DOJ Announces Yet Another Costly I-9 Discrimination Settlement

Continuing its trend of pursuing companies who violate the pro-employee, non-discrimination provisions of the I-9 law, and not just those employing undocumented workers, the DOJ announced a settlement with a Texas company yesterday requiring payment of a sizable fine and other punitive measures. The settlement that was extracted will cost the company well in excess of $100,000, even though the company, a temp agency with more than 1,000 employees nationwide who uses E-Verify, immediately changed its practice upon initiation of the Government’s investigation.

Infinity Group immediately stopped requiring non-citizen employees to show specific forms of documentation in the Form I-9 process upon being informed that the practice violates the Immigration and Nationality Act, but IG still ended up with a $53,800 fine and mandatory employee training requirements. In addition, IG had to create a $35,000 back pay fund for employees who could show they lost wages as a result of the practice, and worse, be subjected to two years of costly monitoring and reporting requirements.

COA holds statute prohibiting instruction on lesser-included vehicle homicide charge unconstitutional

The Michigan Court of Appeals has held MCL 257.626(5) unconstitutional, affirming a trial court order granting defendant’s motion to instruct the jury in a felony reckless-driving-causing-death prosecution about the lesser-included offense of moving violation causing death. The felony statute contains a prohibition on providing the instruction. Judge Ronayne Krause wrote the opinion for herself and Judge Shapiro. Judge Kirsten Frank Kelly dissented.

If an appeal of the decision, People v. Thabo Jones, is not taken or won, it removes the power of prosecutors to direct the jury toward a felony vs. misdemeanor outcome through their charging decision. Fatal car accident prosecutions (without the presence of alcohol or drugs) often involve an otherwise law-abiding defendant who did not act intentionally, coupled with the tragedy of unexpected loss of life and a potentially very sympathetic and vocal family left behind. The result can be tremendous pressure on the prosecutor for a harsh outcome, even given the lack of intentional behavior.

Interestingly, it is an open question whether MCL 768.32(2) is constitutional, preventing juries from convicting of lesser-degree offenses in certain drug cases. The Court of Appeals once held that it was unconstitutional, but the Supreme Court vacated the opinion as unnecessary to resolution of the facts at issue, and the issue has never been taken up again. Expect to see this issue litigated soon in light of the Jones case.

Hospital network to pay $26M to settle FCA suit brought by its auditor-turned-whistleblower

The U.S. Department of Justice announced a $26 million settlement with Shands Healthcare, operator of a network of health care providers and hospitals in Florida. The settlement results from a whistleblower lawsuit alleging that, over a five year period, six of Shands’ hospitals knowingly submitted claims billed as inpatient procedures that should have been billed outpatient. In a press release following the settlement, Shands indicated that the whistleblower had been hired as an independent consultant by Shands in 2006 and 2007 to conduct a routine audit of its billing practices. There is no public information available why the auditor ended up becoming the whistleblower. Eventually, the HEAT task force became involved in pursuing this claim, but there is no indication that criminal charges will follow.

As a result of the settlement, Shands will not have to admit liability, but that is probably cold comfort given the size of the settlement and the way it came to the attention of the government.

Sixth Circuit remands retaliation claim after internal investigation gets bank employee fired, but affirms dismissal of national origin discrimination claim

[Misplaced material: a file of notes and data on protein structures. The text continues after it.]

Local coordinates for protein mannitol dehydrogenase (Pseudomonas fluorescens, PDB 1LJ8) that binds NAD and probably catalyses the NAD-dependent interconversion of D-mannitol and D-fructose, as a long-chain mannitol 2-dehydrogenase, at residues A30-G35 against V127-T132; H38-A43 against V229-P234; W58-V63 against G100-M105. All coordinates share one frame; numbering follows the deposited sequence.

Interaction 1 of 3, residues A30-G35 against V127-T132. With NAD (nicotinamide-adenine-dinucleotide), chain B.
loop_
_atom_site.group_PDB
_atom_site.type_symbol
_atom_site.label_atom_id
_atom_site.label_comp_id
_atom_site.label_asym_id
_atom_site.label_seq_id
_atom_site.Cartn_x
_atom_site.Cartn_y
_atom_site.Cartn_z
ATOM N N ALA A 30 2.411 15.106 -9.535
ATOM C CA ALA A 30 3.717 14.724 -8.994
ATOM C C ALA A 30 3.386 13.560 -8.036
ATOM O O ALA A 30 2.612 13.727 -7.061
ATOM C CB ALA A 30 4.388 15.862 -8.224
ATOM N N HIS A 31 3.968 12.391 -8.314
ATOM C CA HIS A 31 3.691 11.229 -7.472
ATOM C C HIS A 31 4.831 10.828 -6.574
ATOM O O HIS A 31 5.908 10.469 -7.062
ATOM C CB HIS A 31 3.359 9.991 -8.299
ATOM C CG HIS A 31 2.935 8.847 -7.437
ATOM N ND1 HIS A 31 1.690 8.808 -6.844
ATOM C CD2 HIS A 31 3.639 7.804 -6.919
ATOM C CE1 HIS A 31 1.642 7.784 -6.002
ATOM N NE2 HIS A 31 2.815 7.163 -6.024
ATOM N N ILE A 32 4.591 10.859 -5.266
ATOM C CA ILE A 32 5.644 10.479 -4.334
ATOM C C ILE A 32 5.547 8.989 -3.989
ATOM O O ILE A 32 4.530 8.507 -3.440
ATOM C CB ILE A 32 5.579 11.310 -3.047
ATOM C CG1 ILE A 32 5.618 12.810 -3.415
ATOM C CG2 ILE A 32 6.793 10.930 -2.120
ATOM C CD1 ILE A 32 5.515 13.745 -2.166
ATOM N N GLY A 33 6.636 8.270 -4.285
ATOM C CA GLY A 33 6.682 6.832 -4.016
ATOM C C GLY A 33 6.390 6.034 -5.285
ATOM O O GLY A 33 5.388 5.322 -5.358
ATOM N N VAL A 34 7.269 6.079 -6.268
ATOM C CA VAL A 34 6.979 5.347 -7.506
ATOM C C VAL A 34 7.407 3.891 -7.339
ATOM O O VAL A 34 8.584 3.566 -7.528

The Sixth Circuit affirmed summary judgment of a national origin discrimination claim by a former bank employee fired after its corporate Anti-Money Laudering department launched an internal investigation into his loan to a friend, but reversed dismissal of the employee’s retaliation claim. In Adamov v. U.S. Bank Nat’l Ass’n, the panel agreed with the district court that the evidence did not support the employee’s discrimination claim because the bank came forward with sufficient non-discriminatory reasons for the termination based on the internal investigation. However, the Sixth Circuit held that Title VII’s exhaustion requirement is non-jurisdictional (joining other circuits), so the bank’s failure to raise that issue as a defense to the employee’s retaliation claim required reversal of the trial court’s dismissal of that count.

On remand, the bank will have to defend the temporal proximity of the investigation’s initiation “shortly” after the employee complained of discrimination based on his national origin. In addition, the bank’s ethics policy which prohibited the activity of the employee was created in 2008, whereas the employee’s actions took place in 2007. The bank asserted that its ethics policy had been the same prior to 2008 but it could not produce a copy of the policy in discovery.

The bank also made an argument below that the National Bank Act, 12 U.S.C. s 24, preempted the state law claims that the employee initially brought. However, it appears that neither that act, nor other aspects of the highly-regulated banking compliance environment, were enough to preempt the employee’s federal law discrimination and retaliation claims. The lesson is that having carefully-crafted ethics policies and other compliance rules, with a plan that regularly checks for violations and enforces the rules, is critical for both legal compliance and other business interests, like defending claims of terminated employees, even in a highly-regulated industry.

Living on the “Edge”: The indictment of SAC Capital and its consequences

On July 25, 2013, the U.S. Attorney for the Southern District of New York announced a host of insider trading charges against SAC Capital Advisors and its related companies. According to the forty-one page indictment, the hedge fund and its billionaire owner, Steven Cohen, “fostered a culture that focused on not discussing inside information too openly, rather than not seeking or trading on such information in the first place.” SAC Capital allegedly hired traders with broad public networks and financially incentivized these individuals to trade on any information that would give SAC an “edge” over other investors—without questioning whether the “edge” constituted inside information. Such was compounded by SAC Capital’s failure to employ effective compliance procedures to detect and prevent insider trading. Finally, the guilty pleas of at least six former SAC employees for multiple insider trading violations substantiate the allegations and serve as the prosecution’s coup de grâce.